Tulare County Office of Education

Tulare County Online College Guide

Are You Prepared for College?

The earlier you prepare for college, the better. There are many things to do to make sure you are ready to attend! Here are some steps you can take (including attending our annual COOL Night and College Night events).

7-8th Grade: Choose science, math and language classes to help you get a good foundation. Take summer classes if you can. Develop talents through music, sports, drama, speech and other extra-curricular activities.  Take the EXPLORE test if offered at your school.  Begin to gather information about Advanced Placement (AP) classes offered at the high school you will soon be attending.

9th grade (Freshman): Bring your parents to meet with your counselor. Map out your high school courses and challenge yourself academically by taking the hardest courses you can. Use the career center and websites to evaluate which career field you should be pursuing.  Know different college's requirements for acceptance. Identify and learn about your strengths and talents.   If your college plans include the option of attending a CSU or UC system campus, ensure that your coursework over the next 4 years will cover the A-G General Requirements  -- they are similar (but different) for CSU and UC systems. 


1. Help your child discover their interests and aptitudes.
2. Explore educational options and investigate possibilities.
3. Evaluate opportunities and help make a decision.

For additional tips on preparing for a college career, come to the College Night event and pick up your own copy of our free College Planning Guide!

10th grade (Sophomore): Take the PSAT in October. Take the PLAN in October if offered at your school. Take AP and Honors courses as available. Start investigating colleges through the web. Volunteer or work in areas you are interested in.  Visit college campuses during Spring Break.

11th grade (Junior): Take the PSAT in October, if you haven't already. Take the ACT and SAT Reasoning and SAT Subject tests in the spring of your junior year. Finish college visits by the end of your junior year. Begin narrowing down your college choices and researching financial aid options, including scholarships.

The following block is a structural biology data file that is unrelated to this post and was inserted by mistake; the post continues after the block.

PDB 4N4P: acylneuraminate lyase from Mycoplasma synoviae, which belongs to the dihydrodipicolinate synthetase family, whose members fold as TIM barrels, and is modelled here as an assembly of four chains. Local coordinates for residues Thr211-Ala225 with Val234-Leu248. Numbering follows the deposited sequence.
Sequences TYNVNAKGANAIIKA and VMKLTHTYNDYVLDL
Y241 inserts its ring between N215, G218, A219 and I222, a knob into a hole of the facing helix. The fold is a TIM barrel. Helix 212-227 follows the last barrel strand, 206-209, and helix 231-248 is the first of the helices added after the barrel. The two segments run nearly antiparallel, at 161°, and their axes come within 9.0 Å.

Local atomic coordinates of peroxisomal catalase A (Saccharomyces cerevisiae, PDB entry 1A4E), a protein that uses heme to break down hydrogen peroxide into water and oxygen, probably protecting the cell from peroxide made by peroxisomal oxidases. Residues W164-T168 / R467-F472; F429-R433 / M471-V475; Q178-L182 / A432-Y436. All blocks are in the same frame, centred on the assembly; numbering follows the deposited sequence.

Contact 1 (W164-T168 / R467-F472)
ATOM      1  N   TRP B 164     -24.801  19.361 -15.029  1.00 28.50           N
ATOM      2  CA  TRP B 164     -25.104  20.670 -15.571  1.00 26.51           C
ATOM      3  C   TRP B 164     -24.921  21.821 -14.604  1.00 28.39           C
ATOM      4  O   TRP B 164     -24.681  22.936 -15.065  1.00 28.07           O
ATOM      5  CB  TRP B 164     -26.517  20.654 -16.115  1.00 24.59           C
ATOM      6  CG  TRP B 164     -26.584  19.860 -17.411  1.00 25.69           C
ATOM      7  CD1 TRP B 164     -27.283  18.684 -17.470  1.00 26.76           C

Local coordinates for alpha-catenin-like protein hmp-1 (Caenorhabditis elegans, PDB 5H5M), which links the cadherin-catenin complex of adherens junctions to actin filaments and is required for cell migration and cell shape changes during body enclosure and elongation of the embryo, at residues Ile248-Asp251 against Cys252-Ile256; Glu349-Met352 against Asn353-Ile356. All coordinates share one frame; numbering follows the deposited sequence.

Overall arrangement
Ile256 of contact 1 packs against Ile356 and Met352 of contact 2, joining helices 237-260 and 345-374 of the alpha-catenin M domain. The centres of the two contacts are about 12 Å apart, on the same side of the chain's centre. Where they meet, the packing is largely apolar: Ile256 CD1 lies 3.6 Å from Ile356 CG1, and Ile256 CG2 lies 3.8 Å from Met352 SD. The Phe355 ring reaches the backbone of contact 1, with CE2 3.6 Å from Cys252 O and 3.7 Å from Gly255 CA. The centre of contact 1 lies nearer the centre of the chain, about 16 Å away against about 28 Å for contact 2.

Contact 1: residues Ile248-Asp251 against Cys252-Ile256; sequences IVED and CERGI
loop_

12th grade (Senior): Take the ACT, SAT Reasoning and SAT Subject tests, if you haven't already. Know your application deadlines and make sure you meet them!  Work with your parents to ensure the information you provide about their income is accurate.  University applications are often due by the end of November.  Apply for a community college in the Fall or Spring.  File your financial aid forms in January or February.  Enjoy your last year of high school!

Virtual Career Center

Jung Typology Human Metrics Test
Myers-Briggs Personality Type Assessment
Princeton Review Career Profile and Quiz
U.S. Dept. of Labor CareerOneStop Exploration Tool
Bureau of Labor Statistics Occupational Outlook Handbook
CSU Fullerton's What Can I Do With this Major?
California Career Center

Additional Goals and Suggestions

Keep a Journal: One of the most important things you will be doing when you begin applying to college is writing essays. One thing you can do now to help prepare you for that experience is to keep a journal. As you write in your journal, express your thoughts and feelings and your reactions to events in your life. Learn to write creatively and reflectively.

Want to Play Sports? The NCAA clearinghouse has a variety of qualification you must meet in order to play college level sports.  Will you meet them?  Find out!  Testing requirements have recently changed, so you need to verify...  You may want to consider applying at multiple colleges in different divisions (I,II, and III) and begin expressing your interest to play a sport with your colleges of choice.

Start a Resume and Keep it Current: As you participate in a club, hold an office, receive an award or honor, write it down. Church and community service projects should also be included in your resume. Keep your list up to date, as you will need this information when completing college applications or submitting scholarship forms.

Mind your Social Media: If the digital footprint you're building now may last a lifetime, consider this: is it one you'll be proud to share for the rest of your life? In more immediate terms, is your online persona one you're willing to share with college admissions officers or future employers? If the answer is no, don't panic. You're not alone. Better yet, be prepared: there are steps you can take to build a positive online reputation while you're still in high school. See more at: http://www.reputationmanagement.com/online-reputation-management-for-high-school-students.

Tulare County Online College Guide